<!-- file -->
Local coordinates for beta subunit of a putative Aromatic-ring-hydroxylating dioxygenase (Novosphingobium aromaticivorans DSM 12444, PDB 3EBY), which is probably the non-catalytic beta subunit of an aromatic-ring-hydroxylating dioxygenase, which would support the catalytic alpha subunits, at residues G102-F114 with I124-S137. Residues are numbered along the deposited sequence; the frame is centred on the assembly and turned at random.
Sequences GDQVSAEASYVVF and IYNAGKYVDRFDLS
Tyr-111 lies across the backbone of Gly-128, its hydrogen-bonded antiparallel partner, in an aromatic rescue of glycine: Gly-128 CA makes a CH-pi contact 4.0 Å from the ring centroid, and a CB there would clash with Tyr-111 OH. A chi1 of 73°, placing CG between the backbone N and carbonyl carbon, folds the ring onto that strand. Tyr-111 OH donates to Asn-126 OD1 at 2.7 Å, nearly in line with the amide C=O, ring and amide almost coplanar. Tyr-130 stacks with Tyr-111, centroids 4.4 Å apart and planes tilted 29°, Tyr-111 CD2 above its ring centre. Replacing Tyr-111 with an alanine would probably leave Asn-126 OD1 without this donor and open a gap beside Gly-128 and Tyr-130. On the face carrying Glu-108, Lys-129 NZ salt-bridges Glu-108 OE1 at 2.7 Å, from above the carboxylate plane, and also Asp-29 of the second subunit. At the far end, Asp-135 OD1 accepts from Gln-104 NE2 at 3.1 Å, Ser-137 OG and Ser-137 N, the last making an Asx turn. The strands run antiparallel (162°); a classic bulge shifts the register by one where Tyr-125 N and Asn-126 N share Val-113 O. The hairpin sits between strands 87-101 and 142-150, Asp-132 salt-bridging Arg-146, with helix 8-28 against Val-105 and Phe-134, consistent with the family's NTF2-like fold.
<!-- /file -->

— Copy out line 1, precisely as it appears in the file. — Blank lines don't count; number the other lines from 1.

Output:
Local coordinates for beta subunit of a putative Aromatic-ring-hydroxylating dioxygenase (Novosphingobium aromaticivorans DSM 12444, PDB 3EBY), which is probably the non-catalytic beta subunit of an aromatic-ring-hydroxylating dioxygenase, which would support the catalytic alpha subunits, at residues G102-F114 with I124-S137. Residues are numbered along the deposited sequence; the frame is centred on the assembly and turned at random.